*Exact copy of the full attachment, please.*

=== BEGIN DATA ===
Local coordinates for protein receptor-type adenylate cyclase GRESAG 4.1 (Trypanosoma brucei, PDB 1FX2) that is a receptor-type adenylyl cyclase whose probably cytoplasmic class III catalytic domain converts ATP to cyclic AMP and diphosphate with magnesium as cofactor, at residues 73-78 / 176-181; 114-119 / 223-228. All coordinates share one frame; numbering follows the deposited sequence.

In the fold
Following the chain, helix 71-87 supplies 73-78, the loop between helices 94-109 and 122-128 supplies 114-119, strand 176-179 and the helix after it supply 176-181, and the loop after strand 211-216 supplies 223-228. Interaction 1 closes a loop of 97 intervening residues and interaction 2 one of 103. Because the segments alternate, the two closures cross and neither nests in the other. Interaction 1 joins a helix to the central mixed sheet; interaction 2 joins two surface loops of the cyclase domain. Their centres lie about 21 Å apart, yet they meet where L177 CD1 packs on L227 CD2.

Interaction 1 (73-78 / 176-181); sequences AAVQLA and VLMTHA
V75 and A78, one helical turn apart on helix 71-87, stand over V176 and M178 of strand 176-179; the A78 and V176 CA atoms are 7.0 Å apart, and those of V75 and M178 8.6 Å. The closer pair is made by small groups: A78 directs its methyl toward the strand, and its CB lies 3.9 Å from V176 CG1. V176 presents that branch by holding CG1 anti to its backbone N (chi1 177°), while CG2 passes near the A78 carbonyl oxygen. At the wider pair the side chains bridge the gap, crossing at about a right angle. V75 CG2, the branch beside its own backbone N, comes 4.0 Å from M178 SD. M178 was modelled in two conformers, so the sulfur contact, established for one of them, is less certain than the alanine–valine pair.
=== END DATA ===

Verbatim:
Local coordinates for protein receptor-type adenylate cyclase GRESAG 4.1 (Trypanosoma brucei, PDB 1FX2) that is a receptor-type adenylyl cyclase whose probably cytoplasmic class III catalytic domain converts ATP to cyclic AMP and diphosphate with magnesium as cofactor, at residues 73-78 / 176-181; 114-119 / 223-228. All coordinates share one frame; numbering follows the deposited sequence.

In the fold
Following the chain, helix 71-87 supplies 73-78, the loop between helices 94-109 and 122-128 supplies 114-119, strand 176-179 and the helix after it supply 176-181, and the loop after strand 211-216 supplies 223-228. Interaction 1 closes a loop of 97 intervening residues and interaction 2 one of 103. Because the segments alternate, the two closures cross and neither nests in the other. Interaction 1 joins a helix to the central mixed sheet; interaction 2 joins two surface loops of the cyclase domain. Their centres lie about 21 Å apart, yet they meet where L177 CD1 packs on L227 CD2.

Interaction 1 (73-78 / 176-181); sequences AAVQLA and VLMTHA
V75 and A78, one helical turn apart on helix 71-87, stand over V176 and M178 of strand 176-179; the A78 and V176 CA atoms are 7.0 Å apart, and those of V75 and M178 8.6 Å. The closer pair is made by small groups: A78 directs its methyl toward the strand, and its CB lies 3.9 Å from V176 CG1. V176 presents that branch by holding CG1 anti to its backbone N (chi1 177°), while CG2 passes near the A78 carbonyl oxygen. At the wider pair the side chains bridge the gap, crossing at about a right angle. V75 CG2, the branch beside its own backbone N, comes 4.0 Å from M178 SD. M178 was modelled in two conformers, so the sulfur contact, established for one of them, is less certain than the alanine–valine pair.